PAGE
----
Industry squabbles on need for novel space regulation as White House deliberates
SATELLITE 2023 — The White House National Space Council is still “deliberating” how to parcel out responsibilities among US regulatory agencies for oversight of new types of on-orbit activities, according to a senior official.
Many of these emerging capabilities, such as on-orbit servicing of satellites and rapid maneuver, are being eyed by the Defense Department as it seeks innovative ways to bolster military space operations.
“We had three public listening sessions, that we noticed in the Federal Register, and something like 535 of you not just registered, but actually showed up,” Diane Howard, the head of the commercial operations for the council, said on March 15. “We had 61 public comments that represented a variety of stakeholders from industry, to academia, consortia, companies, NGOs, professional organizations, even international. We also got 43 written statements.”
The National Space Council interagency group working on novel space activities has “taken in all of that information,” she told a panel on the subject at the Satellite 2023 conference in Washington. “Where are we now? We’re deliberating.”
Howard, who moderated the panel, noted that the decisions were “extremely complex,” and that the panel thus was “not going to solve any problems.” She also gave a sidewise nod to the fact that the key agencies involved are not yet all in agreement about what their respective roles and missions might be — cautioning “no smack-downs,” and stressing that the forum was “not an interagency discussion.”
At the moment there are three US government agencies with legal authorities to regulate commercial space activities using licensing procedures for companies. The Commerce Department, via the National Oceanic and Atmospheric Administration, regulates US commercial remote sensing companies. The Federal Aviation Administration (FAA), which falls underneath the Department of Transportation, regulates launch and re-entry of space vehicles with a close eye to safety. The independent (i.e., reports only to Congress, not the White House) Federal Communications Commission (FCC) governs how telecommunications companies, including satellite operators, can make use of the radio frequency spectrum.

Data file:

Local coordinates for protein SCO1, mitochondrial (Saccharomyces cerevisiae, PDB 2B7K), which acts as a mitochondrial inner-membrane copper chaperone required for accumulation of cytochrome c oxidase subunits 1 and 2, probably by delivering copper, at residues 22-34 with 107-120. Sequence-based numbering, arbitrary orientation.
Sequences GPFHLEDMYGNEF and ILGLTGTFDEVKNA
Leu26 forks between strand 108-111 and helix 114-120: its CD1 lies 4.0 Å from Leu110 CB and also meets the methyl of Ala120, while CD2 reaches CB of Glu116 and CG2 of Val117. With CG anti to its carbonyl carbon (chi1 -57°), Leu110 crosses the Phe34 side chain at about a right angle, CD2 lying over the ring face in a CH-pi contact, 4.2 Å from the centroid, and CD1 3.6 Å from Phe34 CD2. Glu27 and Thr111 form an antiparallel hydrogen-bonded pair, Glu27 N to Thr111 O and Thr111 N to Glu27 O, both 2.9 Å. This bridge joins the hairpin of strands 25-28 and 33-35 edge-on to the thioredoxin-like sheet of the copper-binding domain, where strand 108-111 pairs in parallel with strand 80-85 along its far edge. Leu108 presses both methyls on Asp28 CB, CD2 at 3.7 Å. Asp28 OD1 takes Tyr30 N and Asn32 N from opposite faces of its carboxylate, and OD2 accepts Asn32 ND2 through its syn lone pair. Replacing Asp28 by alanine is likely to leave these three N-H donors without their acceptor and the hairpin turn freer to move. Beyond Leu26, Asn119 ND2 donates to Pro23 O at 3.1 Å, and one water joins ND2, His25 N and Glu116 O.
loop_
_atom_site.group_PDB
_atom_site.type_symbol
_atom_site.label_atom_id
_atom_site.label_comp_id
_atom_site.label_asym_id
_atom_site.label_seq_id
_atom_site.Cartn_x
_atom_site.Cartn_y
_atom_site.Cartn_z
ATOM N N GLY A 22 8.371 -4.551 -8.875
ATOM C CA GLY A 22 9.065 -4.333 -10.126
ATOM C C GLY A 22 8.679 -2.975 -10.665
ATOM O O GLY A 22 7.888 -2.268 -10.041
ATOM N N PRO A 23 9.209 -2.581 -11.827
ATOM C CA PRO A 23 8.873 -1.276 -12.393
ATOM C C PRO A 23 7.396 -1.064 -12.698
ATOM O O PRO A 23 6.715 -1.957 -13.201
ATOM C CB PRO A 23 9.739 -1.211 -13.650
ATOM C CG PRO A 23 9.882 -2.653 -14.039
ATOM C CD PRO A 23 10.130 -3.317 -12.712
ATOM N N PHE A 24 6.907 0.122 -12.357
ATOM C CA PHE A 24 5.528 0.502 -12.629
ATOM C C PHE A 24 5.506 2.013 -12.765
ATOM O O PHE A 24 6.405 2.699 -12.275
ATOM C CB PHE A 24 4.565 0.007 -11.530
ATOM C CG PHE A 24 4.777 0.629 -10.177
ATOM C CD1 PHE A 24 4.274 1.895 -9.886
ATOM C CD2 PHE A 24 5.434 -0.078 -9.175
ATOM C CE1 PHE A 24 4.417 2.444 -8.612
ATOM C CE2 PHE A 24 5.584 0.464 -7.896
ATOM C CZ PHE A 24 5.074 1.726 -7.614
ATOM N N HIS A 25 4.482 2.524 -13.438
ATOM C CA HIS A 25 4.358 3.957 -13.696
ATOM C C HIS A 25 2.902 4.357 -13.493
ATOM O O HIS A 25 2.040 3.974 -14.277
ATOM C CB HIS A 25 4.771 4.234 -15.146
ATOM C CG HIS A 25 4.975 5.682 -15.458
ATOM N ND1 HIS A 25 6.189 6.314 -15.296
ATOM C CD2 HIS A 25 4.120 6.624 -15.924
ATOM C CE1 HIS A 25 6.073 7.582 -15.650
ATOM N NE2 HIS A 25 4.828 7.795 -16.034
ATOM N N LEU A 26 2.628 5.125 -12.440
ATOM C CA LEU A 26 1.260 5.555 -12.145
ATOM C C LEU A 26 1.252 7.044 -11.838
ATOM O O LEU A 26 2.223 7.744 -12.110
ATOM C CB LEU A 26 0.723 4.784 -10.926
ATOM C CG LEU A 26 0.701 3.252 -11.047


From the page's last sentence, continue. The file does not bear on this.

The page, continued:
One of the key questions that has yet to be answered — and one that divides the commercial space industry — is what is the balance between allowing the market to drive standards and practices, and understanding when the government needs to step in and regulate, according to panel participants.
“I think if we can imagine this wild world of technology that’s going to exist 10 years 20 years from now, together we need to start reimagining what regulation looks like and what that boundary between the government and the commercial sector is going to be in the future,” said Richard DalBello, director of Commerce’s Office of Commercial Space.
Randy Repcheck, of the FAA’s Office of Commercial Space Transportation, said that the very fact that the White House effort is designed to address “novel” space activities presents a challenge for figuring out regulations.
“So, we can lay out the regulations or a process to have us look at things, but we can’t be perfectly clear what’s the requirement,” he said.
That said, Repcheck argued that if commercial industry could come up with its own safety and operational standards first, it would make the government’s job easier.
“The more industry can do to develop voluntary consensus standards .. the better off the government is,” he said.
And while many of the companies working in what is often called “New Space” are adamant that it is too soon for regulations, worried about constraints that might harm their often precarious bottom lines, there also are a number of industry voices pleading for new regulations to a) create certainty for operators in planning future ventures, and b) ensuring against unsafe operations that could imperil all space actors.
Tory Bruno, CEO of United Launch Alliance, was especially blunt on the problems already being caused by the advent of mega-constellations of thousands of low Earth orbit satellites in an environment where operators have few restrictions. In particular, he voiced strong concern about constellations companies that fail to share information on the whereabouts of their satellites, those that are allowing dead satellites to become space junk in orbit creating collision hazards for active birds, and those that are allowing spacecraft to simply fall out of orbit in an uncontrolled manner.
“These are very dense shells that exist in LEO, where there’s much less volume of space to work with. And so a mega-constellation presents an access to space challenge in a common environment that we all share. So we very, very much need standards. This has actually gotten a little bit away from us already,” Bruno said.
He stressed that this means that “licensing has to consider the physical density of a constellation that’s never been necessary before.” It also means that the US has to work hard to broker international agreements, citing China’s plans to put 30,000 satellites into LEO.
“And as weird as that sounds, you know, from an industry guy, I absolutely need regulation and enforcement,” Bruno said. “Because one bad actor can ruin that entire common environment for all of us.”